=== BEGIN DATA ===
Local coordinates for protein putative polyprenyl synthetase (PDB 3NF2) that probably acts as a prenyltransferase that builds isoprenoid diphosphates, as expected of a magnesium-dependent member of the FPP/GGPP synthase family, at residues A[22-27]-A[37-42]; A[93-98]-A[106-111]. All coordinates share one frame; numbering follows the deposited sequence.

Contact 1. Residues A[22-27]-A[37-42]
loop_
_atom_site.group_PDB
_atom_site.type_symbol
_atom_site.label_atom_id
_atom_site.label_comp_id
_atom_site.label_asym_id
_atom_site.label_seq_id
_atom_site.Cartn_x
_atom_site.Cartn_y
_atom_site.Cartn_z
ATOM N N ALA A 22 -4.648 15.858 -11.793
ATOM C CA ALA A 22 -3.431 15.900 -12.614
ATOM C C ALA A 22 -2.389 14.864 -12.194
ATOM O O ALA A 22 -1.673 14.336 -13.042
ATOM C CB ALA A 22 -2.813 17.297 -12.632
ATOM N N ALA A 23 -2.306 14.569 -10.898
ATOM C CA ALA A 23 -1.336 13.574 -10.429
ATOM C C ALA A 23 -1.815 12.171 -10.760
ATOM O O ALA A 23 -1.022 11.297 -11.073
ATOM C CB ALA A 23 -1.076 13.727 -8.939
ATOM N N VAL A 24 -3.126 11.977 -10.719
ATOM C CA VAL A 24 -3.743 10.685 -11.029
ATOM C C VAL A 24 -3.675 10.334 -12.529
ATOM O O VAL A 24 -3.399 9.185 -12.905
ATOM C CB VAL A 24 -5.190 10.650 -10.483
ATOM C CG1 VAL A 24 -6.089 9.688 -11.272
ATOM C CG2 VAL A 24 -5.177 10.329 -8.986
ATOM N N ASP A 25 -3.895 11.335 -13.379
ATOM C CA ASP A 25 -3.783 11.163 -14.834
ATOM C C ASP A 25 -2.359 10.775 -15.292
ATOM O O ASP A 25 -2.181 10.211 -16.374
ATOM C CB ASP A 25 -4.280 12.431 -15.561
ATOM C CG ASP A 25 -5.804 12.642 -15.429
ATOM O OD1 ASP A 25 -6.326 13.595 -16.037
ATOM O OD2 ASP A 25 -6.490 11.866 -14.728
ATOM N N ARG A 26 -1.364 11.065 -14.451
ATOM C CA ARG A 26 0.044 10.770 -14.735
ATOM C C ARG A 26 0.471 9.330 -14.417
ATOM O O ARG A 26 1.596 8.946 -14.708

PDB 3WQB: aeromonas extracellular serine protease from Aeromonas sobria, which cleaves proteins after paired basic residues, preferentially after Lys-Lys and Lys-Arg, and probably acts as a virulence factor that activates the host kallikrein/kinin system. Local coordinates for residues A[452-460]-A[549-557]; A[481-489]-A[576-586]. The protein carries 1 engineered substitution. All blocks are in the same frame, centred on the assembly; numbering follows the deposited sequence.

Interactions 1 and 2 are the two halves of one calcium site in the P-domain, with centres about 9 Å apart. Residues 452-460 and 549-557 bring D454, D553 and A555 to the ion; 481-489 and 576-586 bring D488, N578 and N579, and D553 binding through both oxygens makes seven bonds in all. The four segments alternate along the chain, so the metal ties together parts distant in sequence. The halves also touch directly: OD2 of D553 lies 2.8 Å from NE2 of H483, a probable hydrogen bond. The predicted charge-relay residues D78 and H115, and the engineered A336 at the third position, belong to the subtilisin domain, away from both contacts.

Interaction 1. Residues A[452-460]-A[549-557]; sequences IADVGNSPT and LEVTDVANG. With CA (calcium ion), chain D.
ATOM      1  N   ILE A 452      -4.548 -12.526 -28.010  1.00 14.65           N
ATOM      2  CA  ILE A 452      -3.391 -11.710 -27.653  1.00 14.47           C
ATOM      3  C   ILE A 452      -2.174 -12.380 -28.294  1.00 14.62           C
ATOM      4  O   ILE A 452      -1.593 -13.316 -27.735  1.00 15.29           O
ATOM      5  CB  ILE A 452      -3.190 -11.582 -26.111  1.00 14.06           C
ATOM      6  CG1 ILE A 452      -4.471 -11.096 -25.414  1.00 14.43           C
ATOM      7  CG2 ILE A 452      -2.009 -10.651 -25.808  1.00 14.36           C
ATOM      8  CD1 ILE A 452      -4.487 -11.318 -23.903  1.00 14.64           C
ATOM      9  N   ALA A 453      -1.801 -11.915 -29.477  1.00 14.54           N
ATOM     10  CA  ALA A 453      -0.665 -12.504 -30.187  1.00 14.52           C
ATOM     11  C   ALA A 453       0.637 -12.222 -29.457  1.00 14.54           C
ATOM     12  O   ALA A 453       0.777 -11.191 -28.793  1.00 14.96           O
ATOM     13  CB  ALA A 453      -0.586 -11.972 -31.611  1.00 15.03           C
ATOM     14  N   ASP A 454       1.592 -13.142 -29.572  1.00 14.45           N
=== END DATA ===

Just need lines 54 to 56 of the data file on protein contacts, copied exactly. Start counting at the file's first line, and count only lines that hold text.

ATOM     10  CA  ALA A 453      -0.665 -12.504 -30.187  1.00 14.52           C
ATOM     11  C   ALA A 453       0.637 -12.222 -29.457  1.00 14.54           C
ATOM     12  O   ALA A 453       0.777 -11.191 -28.793  1.00 14.96           O